A Foolproof Formula For A Good 2000-Word Argumentative Essay

Are you biting your lip, pulling your hair out and feeling dizzy at the thought of having to write a 2000-word argumentative essay? Well don’t worry, for there is always help available. Here’s a foolproof formula to writing that really good essay you know you are capable of writing:

Make a schedule – and stick to it!

Get organized! The very first thing you need to do is make a schedule; and it should be one that you know you can stick to! Give yourself adequate time for each part of the process and things will go swimmingly.

Picking a topic.

With an argumentative essay, you get to have an opinion about something. You need to select a topic that you know a lot about and which you’re passionate about, and you need to be able to back up your claims by quoting plenty of other sources. You’ll also need to mention what the opposing views are. The purpose of this paper is to get your reader on your side of the debate, so select your topic wisely.

Create an outline.

Once you have chosen your topic, conducted your research and made notes, you should come up with an outline for your paper. The bulk of your paper will be the body text, made up of chapters. Work out what information belongs together, what each chapter is about and what should go where. The more time you spend planning this, the easier it will be to write the essay.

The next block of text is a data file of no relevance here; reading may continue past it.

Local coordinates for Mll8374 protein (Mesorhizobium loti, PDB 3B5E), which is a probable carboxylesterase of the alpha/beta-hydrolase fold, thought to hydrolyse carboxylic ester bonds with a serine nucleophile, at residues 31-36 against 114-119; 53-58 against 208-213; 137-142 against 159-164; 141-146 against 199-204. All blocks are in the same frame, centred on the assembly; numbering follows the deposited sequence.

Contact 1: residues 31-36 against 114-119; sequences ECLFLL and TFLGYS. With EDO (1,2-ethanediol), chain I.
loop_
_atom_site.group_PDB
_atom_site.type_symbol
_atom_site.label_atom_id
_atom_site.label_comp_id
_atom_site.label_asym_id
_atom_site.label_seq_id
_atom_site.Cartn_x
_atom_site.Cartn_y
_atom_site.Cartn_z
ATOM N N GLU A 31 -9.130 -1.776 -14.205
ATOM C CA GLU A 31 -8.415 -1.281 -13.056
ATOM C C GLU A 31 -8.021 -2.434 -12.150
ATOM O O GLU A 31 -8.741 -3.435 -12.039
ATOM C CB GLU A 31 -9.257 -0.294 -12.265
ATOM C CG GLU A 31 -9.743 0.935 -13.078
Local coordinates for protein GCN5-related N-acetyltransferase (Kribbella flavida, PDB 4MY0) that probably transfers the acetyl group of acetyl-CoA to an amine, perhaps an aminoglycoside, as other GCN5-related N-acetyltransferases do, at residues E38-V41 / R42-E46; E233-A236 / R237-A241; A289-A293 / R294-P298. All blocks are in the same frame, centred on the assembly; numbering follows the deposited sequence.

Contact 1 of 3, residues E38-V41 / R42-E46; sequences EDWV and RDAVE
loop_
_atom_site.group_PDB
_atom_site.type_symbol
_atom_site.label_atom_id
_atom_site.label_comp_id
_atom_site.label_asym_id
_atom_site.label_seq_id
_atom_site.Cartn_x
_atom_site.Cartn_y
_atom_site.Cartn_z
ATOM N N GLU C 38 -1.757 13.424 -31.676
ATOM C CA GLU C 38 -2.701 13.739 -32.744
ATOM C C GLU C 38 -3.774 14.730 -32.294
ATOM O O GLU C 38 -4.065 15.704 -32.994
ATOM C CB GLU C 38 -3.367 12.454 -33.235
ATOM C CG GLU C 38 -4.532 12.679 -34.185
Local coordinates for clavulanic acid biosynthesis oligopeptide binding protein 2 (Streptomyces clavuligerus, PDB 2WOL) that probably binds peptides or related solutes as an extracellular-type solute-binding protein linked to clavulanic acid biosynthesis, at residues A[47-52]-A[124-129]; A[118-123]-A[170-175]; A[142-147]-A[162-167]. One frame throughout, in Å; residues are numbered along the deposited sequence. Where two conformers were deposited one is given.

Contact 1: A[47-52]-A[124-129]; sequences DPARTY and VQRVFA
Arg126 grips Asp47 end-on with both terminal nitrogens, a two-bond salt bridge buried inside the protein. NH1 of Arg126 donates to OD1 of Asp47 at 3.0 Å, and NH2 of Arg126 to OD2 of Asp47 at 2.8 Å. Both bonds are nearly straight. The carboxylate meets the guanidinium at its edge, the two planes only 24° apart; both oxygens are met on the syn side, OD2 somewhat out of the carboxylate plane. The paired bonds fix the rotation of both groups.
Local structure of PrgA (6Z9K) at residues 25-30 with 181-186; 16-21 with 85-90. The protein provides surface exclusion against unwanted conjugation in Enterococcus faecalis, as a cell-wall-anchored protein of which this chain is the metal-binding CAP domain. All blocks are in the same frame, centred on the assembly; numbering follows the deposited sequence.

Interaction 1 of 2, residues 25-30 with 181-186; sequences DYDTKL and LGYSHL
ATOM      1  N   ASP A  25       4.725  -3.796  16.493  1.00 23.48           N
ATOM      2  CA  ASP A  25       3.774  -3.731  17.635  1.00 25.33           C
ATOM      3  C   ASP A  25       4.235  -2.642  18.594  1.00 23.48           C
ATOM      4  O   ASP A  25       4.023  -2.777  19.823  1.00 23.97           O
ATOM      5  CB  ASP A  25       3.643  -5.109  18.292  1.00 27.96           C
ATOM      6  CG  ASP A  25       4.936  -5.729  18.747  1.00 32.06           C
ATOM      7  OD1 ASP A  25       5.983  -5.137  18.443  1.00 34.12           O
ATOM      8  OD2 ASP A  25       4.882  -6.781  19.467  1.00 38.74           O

Remember that this paper is 2000 words long, so take that into account at this planning stage. Estimate how many words you will need for each part (the introduction, the chapters and the conclusion).

Questions to ask yourself when writing the first draft.

When writing the first draft of the paper, you should pay attention to the following: Is my argument well-balanced? Why do people of the opposite opinion believe that and have they good cause? Why am I right? Have I given enough quotes and sources to back up what I am saying?

The more balanced and well thought out your paper is, the better.

The importance of the conclusion.

Don’t overlook how important the conclusion is! This belongs at the end and it should restate the aims and objectives, summarize your key points to make a cohesive argument, and conclude in a manner which leaves your reader taking your side of the argument.